Bringing documents to your living room

The book ‘She-Wolves: England’s Early Queens,’ has been made into a three-part television series and the final episode was shown on BBC 4 last night. The series takes a look at the reign of seven queens of medieval and Tudor England and their struggle in a male-dominated monarchy.

In her book, Dr Helen Castor includes an illustration of the rear side of the Great Seal of Philip and Mary I, an original copy of which can be found attached to document DL 10/422. In this final episode Dr Helen Castor made a visit to The National Archives to take a look at this seal as it depicts Mary I in a more authoritative position than Philip.

The term ‘Great Seal’ is given to seals used by monarchs to authorise official documents, which were held in the custody of the Chancellor. A new great seal was made for each reign, with old seals ceremonially broken up once the reign had ended. This particular seal is 454 years old and is available to view at our reading rooms in Kew for any visitor with a valid readers ticket.

DL 10/422, a Great Seal of Philip and Mary I attached to a document annexing lands to the Duchy of Lancaster

This is not the only original source to be televised recently. Did you see AIR 8/1356, a 1941 night analysis from Bomber Command that Ewan McGregor came to see, which was broadcast on 06 February in BBC1’s ‘Bomber Boys’? Or E101/44/30, a list of the sick and wounded sent home after the siege of Harfleur, which was televised in ‘Bullets, Boots and Bandages’ on BBC4 on 03 February?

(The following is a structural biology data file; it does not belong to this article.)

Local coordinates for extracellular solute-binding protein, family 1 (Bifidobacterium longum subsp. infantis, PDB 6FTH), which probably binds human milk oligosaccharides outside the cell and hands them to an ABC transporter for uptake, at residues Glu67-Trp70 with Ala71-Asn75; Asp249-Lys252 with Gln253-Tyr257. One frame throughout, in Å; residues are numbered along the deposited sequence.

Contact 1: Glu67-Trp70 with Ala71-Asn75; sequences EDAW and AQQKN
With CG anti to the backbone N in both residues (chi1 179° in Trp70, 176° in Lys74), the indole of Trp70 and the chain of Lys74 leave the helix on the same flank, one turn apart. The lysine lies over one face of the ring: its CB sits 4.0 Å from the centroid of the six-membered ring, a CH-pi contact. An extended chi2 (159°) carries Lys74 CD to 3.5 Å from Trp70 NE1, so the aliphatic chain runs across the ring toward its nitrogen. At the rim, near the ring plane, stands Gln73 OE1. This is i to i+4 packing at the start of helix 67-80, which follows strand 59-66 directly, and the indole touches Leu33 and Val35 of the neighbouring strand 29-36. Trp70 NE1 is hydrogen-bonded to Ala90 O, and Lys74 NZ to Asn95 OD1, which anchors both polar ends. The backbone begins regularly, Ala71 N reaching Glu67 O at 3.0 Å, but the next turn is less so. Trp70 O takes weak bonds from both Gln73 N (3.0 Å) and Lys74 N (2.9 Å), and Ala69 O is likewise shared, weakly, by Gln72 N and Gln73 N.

Filming which has taken place at The National Archives gives you the opportunity to see documents you might not have thought of researching, or were unaware that we held and were available to view. Even though I am a member of staff, I hadn’t personally seen some of our treasures – for example the confession of Guy Fawkes, until I was asked to produce them for a film crew.

Hopefully these programmes motivate you and help you with your research. If the seal has inspired you, then take a look through our 3,000 images of seals that are available through DocumentsOnline, or check out our research guide for seals.

Keep an eye out for us in the future. I will be blogging about programmes we feature in, which documents have been shown and about how filming at The National Archives works from administration to conservation.

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